CHINA GETTING RID OF ENVIRONMENTAL POLLUTER TAG
Nation’s plan to reduce greenhouse gas emissions includes implementing carbon trading
FEW would disagree that China is among the largest drivers of the world economy. In fact, in a few years, it will be just that — the leading driver of the global economy. It is easy to understand why. With a population approaching 1.5 billion, Chinese consumers are already a major force in the world consumption economy.
And, as the Chinese middle class grows, which it will in the coming years, United States consumers will soon pale in comparison with the Chinese. Already, global tourism is dominated by big-spending tourists from China.
In many tourist spots around the world, you are bound to bump into them. It is estimated that about 100 million Chinese travel the world every year. Many tourist spots have included Mandarin as an additional language in their communication kits.
In Malaysia, we are aiming for just one million of that this year.
In the rush for development, China went into high gear soon after embracing the market economy in the early 1990s. The support infrastructure that the country desperately needed was built at breakneck speed. The construction of roads and highways linking cities and the ports did not take long. It was easy because every decision came from the one central authority.
The same was true for the country’s venture into manufacturing. The modernisation of factories largely operated by stateowned enterprises also happened very fast. Everything happened so fast that regard for the environment was largely ignored.
This soon proved devastating for the nation. The air became quickly polluted by the emissions of pollutants, particularly particulates. Many rivers and waterways got caught up in water pollution, especially as a result of industrial waste water from factories mostly built in a hurry in the name of development. It was definitely unsustainable.
One such environmentally damaging example, which received worldwide publicity, was the havoc created when rare earth mining in China went out of control. Independent miners ignored environmental guidelines. The result was a massive water pollution problem that attracted negative publicity on rare earth production worldwide.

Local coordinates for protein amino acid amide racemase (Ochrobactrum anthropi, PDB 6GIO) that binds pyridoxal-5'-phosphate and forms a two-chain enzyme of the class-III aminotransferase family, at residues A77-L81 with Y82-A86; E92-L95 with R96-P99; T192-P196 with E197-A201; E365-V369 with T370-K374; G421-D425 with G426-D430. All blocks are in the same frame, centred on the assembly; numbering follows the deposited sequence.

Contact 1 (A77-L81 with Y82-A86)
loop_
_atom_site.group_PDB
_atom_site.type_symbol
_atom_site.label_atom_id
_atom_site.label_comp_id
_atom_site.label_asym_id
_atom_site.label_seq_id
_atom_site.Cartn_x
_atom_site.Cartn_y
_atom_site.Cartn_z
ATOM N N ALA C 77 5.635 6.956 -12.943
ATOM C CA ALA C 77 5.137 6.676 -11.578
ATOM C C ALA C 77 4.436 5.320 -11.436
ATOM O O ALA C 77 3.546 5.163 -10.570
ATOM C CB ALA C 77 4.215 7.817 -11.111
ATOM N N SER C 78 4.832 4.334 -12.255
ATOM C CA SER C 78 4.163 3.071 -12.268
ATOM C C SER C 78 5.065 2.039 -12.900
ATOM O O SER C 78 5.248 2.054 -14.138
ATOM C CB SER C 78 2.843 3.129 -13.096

Even in Malaysia, the Lynas rare earth operation was unfairly judged largely because of horror stories from China. Now, after five years, all the concerns have been proven to be unfounded and baseless.
As China progressed, the issue of environmental neglect was used by other countries to discredit China at international meetings. The meetings that had hurt China the most were climate conferences where calls were made for China to be included in the list of countries that should observe emission targets.
In the early days of the agreement, the list only applied to more developed countries, such as the US, European Union and Japan. So much so that some developed countries have called for the clause on “common but differentiated” term to be deleted from the agreement on climate mitigating actions.
The deletion would mean the list of countries to observe emission targets would be expanded to include developing nations as well. As expected, such a call was vehemently objected by developing nations.
This is because, in terms of per capita emission of greenhouse gas, the levels recorded by developing countries are much lower.
Notwithstanding, China has taken the decision to act on its greenhouse gas levels. It has implemented a master plan that aims to continuously reduce emissions. Furthermore, China suffers a lot from smog and air pollution caused by poor environmental practices.
We hear of dangerous air pollution indices in the nation’s major cities, especially Beijing. Apart from the deployment of cleaner production systems in factories, China has also embarked on a programme to phase out coal in its power generation systems. But more than that, China has recently implemented carbon trading as the other instrument to reduce greenhouse gas emissions.
This is now implemented in seven provinces. Carbon trading is something that even the developed West struggles to put in place. And China has paved the way, which goes to show that China is now taking environmental matters seriously.
Apart from the deployment of cleaner production systems in factories, China has also embarked on a programme to phase out coal in their power generation systems.
People wearing masks at Tiananmen Square in Beijing. Carbon trading is something that even the developed West struggles to put in place, but China is paving the way.